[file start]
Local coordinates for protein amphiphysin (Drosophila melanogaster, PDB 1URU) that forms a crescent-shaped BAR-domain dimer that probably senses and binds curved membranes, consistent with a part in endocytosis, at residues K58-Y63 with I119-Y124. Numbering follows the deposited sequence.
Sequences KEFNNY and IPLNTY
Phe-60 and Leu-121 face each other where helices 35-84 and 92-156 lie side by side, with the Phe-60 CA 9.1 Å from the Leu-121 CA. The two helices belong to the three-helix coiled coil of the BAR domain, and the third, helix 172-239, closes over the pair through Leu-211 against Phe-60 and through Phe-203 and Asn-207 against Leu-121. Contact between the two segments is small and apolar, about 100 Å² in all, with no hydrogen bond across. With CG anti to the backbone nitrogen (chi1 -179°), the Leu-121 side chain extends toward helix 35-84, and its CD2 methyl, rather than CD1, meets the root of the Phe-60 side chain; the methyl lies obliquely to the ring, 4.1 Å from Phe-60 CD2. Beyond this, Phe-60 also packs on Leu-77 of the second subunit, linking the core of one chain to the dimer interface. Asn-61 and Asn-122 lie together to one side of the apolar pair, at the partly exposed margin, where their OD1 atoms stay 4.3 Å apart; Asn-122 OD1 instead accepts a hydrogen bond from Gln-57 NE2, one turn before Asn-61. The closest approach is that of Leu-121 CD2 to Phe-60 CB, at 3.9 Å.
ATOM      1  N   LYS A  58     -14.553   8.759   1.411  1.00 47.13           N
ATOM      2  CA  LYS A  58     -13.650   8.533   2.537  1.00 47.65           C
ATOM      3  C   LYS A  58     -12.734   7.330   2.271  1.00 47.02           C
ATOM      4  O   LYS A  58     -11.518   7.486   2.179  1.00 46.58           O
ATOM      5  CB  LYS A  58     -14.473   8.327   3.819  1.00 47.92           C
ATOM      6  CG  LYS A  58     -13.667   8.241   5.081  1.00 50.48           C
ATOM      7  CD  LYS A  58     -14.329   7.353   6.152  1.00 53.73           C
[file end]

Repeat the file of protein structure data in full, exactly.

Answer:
Local coordinates for protein amphiphysin (Drosophila melanogaster, PDB 1URU) that forms a crescent-shaped BAR-domain dimer that probably senses and binds curved membranes, consistent with a part in endocytosis, at residues K58-Y63 with I119-Y124. Numbering follows the deposited sequence.
Sequences KEFNNY and IPLNTY
Phe-60 and Leu-121 face each other where helices 35-84 and 92-156 lie side by side, with the Phe-60 CA 9.1 Å from the Leu-121 CA. The two helices belong to the three-helix coiled coil of the BAR domain, and the third, helix 172-239, closes over the pair through Leu-211 against Phe-60 and through Phe-203 and Asn-207 against Leu-121. Contact between the two segments is small and apolar, about 100 Å² in all, with no hydrogen bond across. With CG anti to the backbone nitrogen (chi1 -179°), the Leu-121 side chain extends toward helix 35-84, and its CD2 methyl, rather than CD1, meets the root of the Phe-60 side chain; the methyl lies obliquely to the ring, 4.1 Å from Phe-60 CD2. Beyond this, Phe-60 also packs on Leu-77 of the second subunit, linking the core of one chain to the dimer interface. Asn-61 and Asn-122 lie together to one side of the apolar pair, at the partly exposed margin, where their OD1 atoms stay 4.3 Å apart; Asn-122 OD1 instead accepts a hydrogen bond from Gln-57 NE2, one turn before Asn-61. The closest approach is that of Leu-121 CD2 to Phe-60 CB, at 3.9 Å.
ATOM      1  N   LYS A  58     -14.553   8.759   1.411  1.00 47.13           N
ATOM      2  CA  LYS A  58     -13.650   8.533   2.537  1.00 47.65           C
ATOM      3  C   LYS A  58     -12.734   7.330   2.271  1.00 47.02           C
ATOM      4  O   LYS A  58     -11.518   7.486   2.179  1.00 46.58           O
ATOM      5  CB  LYS A  58     -14.473   8.327   3.819  1.00 47.92           C
ATOM      6  CG  LYS A  58     -13.667   8.241   5.081  1.00 50.48           C
ATOM      7  CD  LYS A  58     -14.329   7.353   6.152  1.00 53.73           C